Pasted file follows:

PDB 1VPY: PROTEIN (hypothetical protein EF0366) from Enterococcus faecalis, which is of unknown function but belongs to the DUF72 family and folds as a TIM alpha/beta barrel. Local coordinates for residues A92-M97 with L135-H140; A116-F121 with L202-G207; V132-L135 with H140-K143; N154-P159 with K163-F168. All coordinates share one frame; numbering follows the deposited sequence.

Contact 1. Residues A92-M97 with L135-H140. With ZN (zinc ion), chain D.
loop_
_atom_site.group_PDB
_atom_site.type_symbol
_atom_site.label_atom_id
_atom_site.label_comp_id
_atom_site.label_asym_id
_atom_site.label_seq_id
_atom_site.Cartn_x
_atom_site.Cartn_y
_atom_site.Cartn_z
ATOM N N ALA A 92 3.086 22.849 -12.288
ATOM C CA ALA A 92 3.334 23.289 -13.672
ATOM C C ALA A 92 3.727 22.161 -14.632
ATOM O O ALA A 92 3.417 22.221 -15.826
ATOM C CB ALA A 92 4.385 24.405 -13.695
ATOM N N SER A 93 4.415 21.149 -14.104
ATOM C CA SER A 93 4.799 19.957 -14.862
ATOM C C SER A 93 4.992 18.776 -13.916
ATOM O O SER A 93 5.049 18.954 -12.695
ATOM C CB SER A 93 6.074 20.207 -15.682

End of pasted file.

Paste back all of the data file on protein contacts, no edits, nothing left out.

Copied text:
PDB 1VPY: PROTEIN (hypothetical protein EF0366) from Enterococcus faecalis, which is of unknown function but belongs to the DUF72 family and folds as a TIM alpha/beta barrel. Local coordinates for residues A92-M97 with L135-H140; A116-F121 with L202-G207; V132-L135 with H140-K143; N154-P159 with K163-F168. All coordinates share one frame; numbering follows the deposited sequence.

Contact 1. Residues A92-M97 with L135-H140. With ZN (zinc ion), chain D.
loop_
_atom_site.group_PDB
_atom_site.type_symbol
_atom_site.label_atom_id
_atom_site.label_comp_id
_atom_site.label_asym_id
_atom_site.label_seq_id
_atom_site.Cartn_x
_atom_site.Cartn_y
_atom_site.Cartn_z
ATOM N N ALA A 92 3.086 22.849 -12.288
ATOM C CA ALA A 92 3.334 23.289 -13.672
ATOM C C ALA A 92 3.727 22.161 -14.632
ATOM O O ALA A 92 3.417 22.221 -15.826
ATOM C CB ALA A 92 4.385 24.405 -13.695
ATOM N N SER A 93 4.415 21.149 -14.104
ATOM C CA SER A 93 4.799 19.957 -14.862
ATOM C C SER A 93 4.992 18.776 -13.916
ATOM O O SER A 93 5.049 18.954 -12.695
ATOM C CB SER A 93 6.074 20.207 -15.682